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Kenya’s service sector registers marginal growth in October

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Activity in the country’s services sector increased at a marginal pace in October, according to business executives responding to a Service Sector Outlook Survey.

The revenue index by Stanbic Bank Kenya Purchasing Managers Index (PMI) – a key measure of the private sector conditions, posted 50.2 to signal only a fractional improvement in operating conditions in the period under review.

Last month’s index was down from a seven-month high of 51.7 the sector posted in September, when renewed growth was indicated due to the end of the national election period. September’s reading posted 51.7 during the month, up sharply from 44.2 in August and above the 50.0 no-change mark for the first time since March this year.

Labor market indicators suggested a continued but cautious employment growth and longer workweeks in October – a synonymous period for seasonal hiring.

“New orders, employment and purchasing growth recorded weaker expansions. Bar manufacturing output contracted slightly for the seventh time in eight months. However, the 12-month output outlook improved to 15-month high,” noted Mulalo Madula, an economist at Standard Bank.

The reading signaled a repeated and modest improvement in overall business conditions, even though rising standard of living occasioned by the high inflation rate, remained a key concern for the survey panelists.

“On the downside, inflationary pressures appear to be increasing. Input costs accelerated, underpinned by higher fuel prices, a weaker exchange rate, staff costs, and shortages of commodities such as timber and animal feed,” observed Madula.

Further warning that, if price pressures persist and firms continue to pass on a higher share of rising input cost burdens to output charges, demand may weaken in the short to medium term, slowing the overall rate of improvement in Kenya’s business environment.

The annual inflation rate in the country accelerated for the eighth straight month to 9.6 percent in October from 9.2 percent a month earlier and above market forecasts of 9.5 percent – marking the steepest inflation rate since May of 2017, and breaching the upper limit of the central bank’s target range of between 2.5 percent and 7.5 percent for the fifth month.

The outlook for 2022 and 2023 now remains extremely uncertain.

The last time the country witnessed this kind of inflation was in June 2017 when it hit 9.21 per cent, according to inflation data by the Kenya National Bureau of Statistics (KNBS).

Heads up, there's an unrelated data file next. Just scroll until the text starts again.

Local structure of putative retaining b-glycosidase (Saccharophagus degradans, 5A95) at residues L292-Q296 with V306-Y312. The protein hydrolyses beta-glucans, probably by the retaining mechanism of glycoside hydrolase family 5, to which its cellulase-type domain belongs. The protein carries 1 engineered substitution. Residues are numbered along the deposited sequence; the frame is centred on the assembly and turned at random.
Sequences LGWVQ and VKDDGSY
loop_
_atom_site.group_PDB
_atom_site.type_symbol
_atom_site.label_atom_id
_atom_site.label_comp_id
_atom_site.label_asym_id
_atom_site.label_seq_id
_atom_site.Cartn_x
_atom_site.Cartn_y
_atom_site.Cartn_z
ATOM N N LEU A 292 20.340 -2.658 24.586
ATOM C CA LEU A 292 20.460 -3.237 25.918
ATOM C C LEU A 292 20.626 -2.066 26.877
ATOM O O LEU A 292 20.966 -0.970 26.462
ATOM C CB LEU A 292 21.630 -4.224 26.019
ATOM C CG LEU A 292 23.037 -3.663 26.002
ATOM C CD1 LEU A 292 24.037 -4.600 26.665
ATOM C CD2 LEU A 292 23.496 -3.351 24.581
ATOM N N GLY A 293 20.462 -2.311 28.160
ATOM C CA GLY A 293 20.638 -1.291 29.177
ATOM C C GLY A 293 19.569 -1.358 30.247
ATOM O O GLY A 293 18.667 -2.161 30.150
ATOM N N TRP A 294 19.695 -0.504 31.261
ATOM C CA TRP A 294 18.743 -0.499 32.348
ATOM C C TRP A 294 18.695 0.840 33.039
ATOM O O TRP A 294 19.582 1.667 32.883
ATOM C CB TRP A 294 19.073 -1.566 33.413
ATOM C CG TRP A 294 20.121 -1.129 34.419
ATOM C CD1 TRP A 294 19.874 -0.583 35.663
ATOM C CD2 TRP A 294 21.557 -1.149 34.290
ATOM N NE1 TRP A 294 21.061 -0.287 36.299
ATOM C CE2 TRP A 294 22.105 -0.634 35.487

In response to soaring inflation, the government has been left with a daunting choice to either increase spending to support its citizens while burying itself deeper in debt or implement austerity measures and potentially incite social unrest.

Another report by research firm, Geopoll, on the ‘global cost of living crisis’, last week warned Kenyans to prepare for the worst standard of living saying the situation could weaken in the coming months.

As bad as the cost of living crisis may be right now, most respondents who took part in the poll expect it to get worse before it gets better. Food prices in general and total household spending are expected to rise.

Skyrocketing food prices in Kenya where the average household spends more than 40 percent of its income on food, have pushed many families to the brink, according to the report.

Meat, eggs and fish are some of the food products whose prices have increased the most, according to the report – rising by 50 percent, followed by cooking gas or fuel and cooking or edible oil ascending at 61 percent and 81 percent respectively.

The prices of wheat and maize corn has also shot up by 73 percent according to the survey, with the ravaging drought in the country has also left the country more dependent on costly grain imports.

Tough times have seen President William Ruto defend his call for the public to pay taxes as the government moves to ramp up revenue collection in its race to meet a Sh6 trillion collection target by 2027.

The move has seen the Kenya Kwanza – government through the Kenya Revenue Authority (KRA) embark on tax reform measures that could see every Kenyan above 18 years brought into the tax bracket.

The prospect of change in government, however, may bring hope to some. That holds true to recent sentiments by Dr. Ruto who assured the public that tangible ‘fruits’ will be felt after 12 months in office. Ruto was sworn in office in September 2022.

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